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Policymakers should consider not the cost of developing a vaccine against HIV, but the cost to society if it fails to develop one.1
In the developed world, some patients on antiretroviral treatment will develop drug resistance and the number will be cumulative each year. Medical care costs will increase exponentially for drug resistant patients, greatly exceeding the price of treatments.
Primary HIV-1 drug resistance ranges from 6.6% in Brazil to 10% in Spain to 27.7% in North America,2 perhaps because of more frequent testing in developed countries.
Yet, this may be a portent of what will come in the developing world. By the end of this year, two million people will probably be on AIDS treatment. Many come from resource limited settings, where initial testing is limited, adherence is problematic, and substandard drugs are used as first line treatment. Suboptimal adherence is the most important factor in virological failure. Adherence is low in resource limited settings, increasing the possibility of early onset of drug resistance.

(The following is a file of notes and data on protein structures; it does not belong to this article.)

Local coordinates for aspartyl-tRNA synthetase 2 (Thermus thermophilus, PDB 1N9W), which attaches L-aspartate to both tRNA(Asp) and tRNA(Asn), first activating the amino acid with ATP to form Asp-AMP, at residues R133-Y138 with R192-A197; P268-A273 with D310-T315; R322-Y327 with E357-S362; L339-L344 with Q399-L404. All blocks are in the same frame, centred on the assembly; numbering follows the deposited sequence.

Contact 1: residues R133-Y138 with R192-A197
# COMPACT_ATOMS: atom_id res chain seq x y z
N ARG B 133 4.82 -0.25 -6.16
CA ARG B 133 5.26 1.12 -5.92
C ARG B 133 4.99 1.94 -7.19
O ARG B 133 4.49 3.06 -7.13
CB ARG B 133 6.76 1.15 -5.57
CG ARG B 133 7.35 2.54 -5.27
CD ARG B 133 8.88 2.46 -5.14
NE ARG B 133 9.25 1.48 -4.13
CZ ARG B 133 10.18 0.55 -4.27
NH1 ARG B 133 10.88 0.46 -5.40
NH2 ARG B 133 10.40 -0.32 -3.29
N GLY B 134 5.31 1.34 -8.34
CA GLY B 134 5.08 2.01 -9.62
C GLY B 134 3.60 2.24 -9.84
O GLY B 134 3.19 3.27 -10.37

If the rate of resistance in the developing world is around 10% then 200000 people would be drug resistant by 2010 and would move on to second line therapies. Second line treatments are over 20 times as expensive as first line ones,3 and patients on such treatments need care from skilled and relatively well paid medical professionals.
Failing to focus on developing an AIDS vaccine will lead to a sequential increase in the number of chronically sick people whose care and maintenance will prove financially unsustainable for donors and affected governments.
Competing interests: None declared.